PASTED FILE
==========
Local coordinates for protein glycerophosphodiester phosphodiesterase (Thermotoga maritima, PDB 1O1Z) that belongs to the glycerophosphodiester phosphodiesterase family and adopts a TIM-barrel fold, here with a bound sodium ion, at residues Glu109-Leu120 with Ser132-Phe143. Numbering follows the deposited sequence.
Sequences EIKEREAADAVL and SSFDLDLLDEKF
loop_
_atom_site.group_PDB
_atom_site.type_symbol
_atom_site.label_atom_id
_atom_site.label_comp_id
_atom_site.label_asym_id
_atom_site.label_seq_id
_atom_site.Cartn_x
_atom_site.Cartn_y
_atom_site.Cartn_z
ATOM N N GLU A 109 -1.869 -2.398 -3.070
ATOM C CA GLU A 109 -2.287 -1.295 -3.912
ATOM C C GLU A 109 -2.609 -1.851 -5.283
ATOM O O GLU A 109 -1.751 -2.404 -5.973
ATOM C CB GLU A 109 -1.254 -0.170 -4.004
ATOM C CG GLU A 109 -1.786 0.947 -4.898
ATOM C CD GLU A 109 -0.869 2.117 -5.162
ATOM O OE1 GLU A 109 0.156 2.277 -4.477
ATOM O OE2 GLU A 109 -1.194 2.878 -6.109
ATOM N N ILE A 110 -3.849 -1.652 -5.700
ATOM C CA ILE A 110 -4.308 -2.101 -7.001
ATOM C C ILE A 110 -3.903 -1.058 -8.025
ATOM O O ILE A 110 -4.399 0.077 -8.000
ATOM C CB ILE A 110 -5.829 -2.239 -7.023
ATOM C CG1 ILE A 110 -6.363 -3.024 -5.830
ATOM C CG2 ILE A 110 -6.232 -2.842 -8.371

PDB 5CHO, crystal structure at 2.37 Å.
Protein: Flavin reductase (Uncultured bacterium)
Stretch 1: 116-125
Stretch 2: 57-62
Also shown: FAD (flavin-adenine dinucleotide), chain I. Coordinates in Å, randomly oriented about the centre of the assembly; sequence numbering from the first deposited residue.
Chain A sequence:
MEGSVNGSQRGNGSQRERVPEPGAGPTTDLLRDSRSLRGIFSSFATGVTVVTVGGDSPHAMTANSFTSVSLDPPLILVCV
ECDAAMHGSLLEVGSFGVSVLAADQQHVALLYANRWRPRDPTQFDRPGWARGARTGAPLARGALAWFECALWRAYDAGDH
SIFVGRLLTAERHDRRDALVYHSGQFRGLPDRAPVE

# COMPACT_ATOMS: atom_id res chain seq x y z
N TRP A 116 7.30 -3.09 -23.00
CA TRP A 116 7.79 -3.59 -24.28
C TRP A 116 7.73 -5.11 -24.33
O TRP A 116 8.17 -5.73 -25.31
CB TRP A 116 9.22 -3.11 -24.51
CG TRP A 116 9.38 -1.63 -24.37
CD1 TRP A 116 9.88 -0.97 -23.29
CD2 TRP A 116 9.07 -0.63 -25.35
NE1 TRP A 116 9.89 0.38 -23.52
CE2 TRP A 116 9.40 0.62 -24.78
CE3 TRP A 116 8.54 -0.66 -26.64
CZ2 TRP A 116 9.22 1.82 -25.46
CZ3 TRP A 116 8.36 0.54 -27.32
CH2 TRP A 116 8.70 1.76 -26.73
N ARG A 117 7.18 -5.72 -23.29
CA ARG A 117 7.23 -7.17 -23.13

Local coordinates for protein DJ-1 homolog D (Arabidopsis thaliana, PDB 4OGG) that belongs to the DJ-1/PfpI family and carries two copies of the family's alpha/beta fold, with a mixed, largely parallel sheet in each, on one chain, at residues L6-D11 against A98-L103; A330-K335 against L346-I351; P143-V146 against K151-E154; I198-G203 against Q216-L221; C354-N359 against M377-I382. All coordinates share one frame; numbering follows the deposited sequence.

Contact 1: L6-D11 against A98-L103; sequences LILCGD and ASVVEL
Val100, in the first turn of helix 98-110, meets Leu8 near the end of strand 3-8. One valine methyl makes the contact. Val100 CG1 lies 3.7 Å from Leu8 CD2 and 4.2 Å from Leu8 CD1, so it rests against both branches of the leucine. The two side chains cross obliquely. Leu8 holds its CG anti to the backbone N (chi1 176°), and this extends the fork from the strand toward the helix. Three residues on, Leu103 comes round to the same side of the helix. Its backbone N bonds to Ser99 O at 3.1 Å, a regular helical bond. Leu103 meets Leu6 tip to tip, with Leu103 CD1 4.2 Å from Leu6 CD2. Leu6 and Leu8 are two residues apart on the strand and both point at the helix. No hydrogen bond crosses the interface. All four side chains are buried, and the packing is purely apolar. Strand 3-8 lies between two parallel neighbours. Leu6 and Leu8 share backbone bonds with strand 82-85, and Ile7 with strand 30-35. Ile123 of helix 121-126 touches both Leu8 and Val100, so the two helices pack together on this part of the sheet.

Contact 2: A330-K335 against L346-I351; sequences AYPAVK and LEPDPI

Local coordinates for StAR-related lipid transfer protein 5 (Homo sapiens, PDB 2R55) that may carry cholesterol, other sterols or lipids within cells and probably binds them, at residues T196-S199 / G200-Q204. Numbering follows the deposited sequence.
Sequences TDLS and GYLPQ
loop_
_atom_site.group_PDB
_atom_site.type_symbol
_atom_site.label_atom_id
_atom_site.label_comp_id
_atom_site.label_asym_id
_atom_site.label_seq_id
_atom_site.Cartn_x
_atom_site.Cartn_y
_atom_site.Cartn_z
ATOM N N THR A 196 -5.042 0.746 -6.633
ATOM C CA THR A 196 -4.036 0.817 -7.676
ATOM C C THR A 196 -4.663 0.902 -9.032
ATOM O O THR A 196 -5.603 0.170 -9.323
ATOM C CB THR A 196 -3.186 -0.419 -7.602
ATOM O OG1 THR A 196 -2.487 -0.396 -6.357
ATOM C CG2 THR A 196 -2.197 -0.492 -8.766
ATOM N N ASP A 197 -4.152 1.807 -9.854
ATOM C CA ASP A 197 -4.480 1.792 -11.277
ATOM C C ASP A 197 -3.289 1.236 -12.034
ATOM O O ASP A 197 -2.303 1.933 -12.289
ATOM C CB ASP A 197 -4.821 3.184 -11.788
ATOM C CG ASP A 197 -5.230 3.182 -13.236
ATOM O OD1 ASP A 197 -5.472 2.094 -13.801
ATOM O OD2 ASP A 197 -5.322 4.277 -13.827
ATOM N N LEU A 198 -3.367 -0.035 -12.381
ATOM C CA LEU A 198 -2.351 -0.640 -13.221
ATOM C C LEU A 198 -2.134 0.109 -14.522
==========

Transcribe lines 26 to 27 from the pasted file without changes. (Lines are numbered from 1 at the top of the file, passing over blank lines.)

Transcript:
ATOM C CB ILE A 110 -5.829 -2.239 -7.023
ATOM C CG1 ILE A 110 -6.363 -3.024 -5.830